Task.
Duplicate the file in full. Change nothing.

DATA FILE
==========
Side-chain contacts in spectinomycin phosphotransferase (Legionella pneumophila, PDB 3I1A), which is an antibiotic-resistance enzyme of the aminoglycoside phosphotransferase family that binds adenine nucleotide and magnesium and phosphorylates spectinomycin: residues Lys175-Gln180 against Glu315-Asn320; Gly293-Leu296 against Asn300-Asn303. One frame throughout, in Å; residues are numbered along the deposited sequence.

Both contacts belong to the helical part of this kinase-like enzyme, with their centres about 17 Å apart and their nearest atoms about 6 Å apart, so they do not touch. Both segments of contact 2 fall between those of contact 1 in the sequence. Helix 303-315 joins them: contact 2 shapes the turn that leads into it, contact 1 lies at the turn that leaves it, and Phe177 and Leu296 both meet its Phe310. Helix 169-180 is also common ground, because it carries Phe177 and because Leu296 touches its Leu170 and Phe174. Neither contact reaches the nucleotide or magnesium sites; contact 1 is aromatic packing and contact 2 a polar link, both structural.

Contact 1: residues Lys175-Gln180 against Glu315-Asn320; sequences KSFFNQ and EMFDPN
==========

Side-chain contacts in spectinomycin phosphotransferase (Legionella pneumophila, PDB 3I1A), which is an antibiotic-resistance enzyme of the aminoglycoside phosphotransferase family that binds adenine nucleotide and magnesium and phosphorylates spectinomycin: residues Lys175-Gln180 against Glu315-Asn320; Gly293-Leu296 against Asn300-Asn303. One frame throughout, in Å; residues are numbered along the deposited sequence.

Both contacts belong to the helical part of this kinase-like enzyme, with their centres about 17 Å apart and their nearest atoms about 6 Å apart, so they do not touch. Both segments of contact 2 fall between those of contact 1 in the sequence. Helix 303-315 joins them: contact 2 shapes the turn that leads into it, contact 1 lies at the turn that leaves it, and Phe177 and Leu296 both meet its Phe310. Helix 169-180 is also common ground, because it carries Phe177 and because Leu296 touches its Leu170 and Phe174. Neither contact reaches the nucleotide or magnesium sites; contact 1 is aromatic packing and contact 2 a polar link, both structural.

Contact 1: residues Lys175-Gln180 against Glu315-Asn320; sequences KSFFNQ and EMFDPN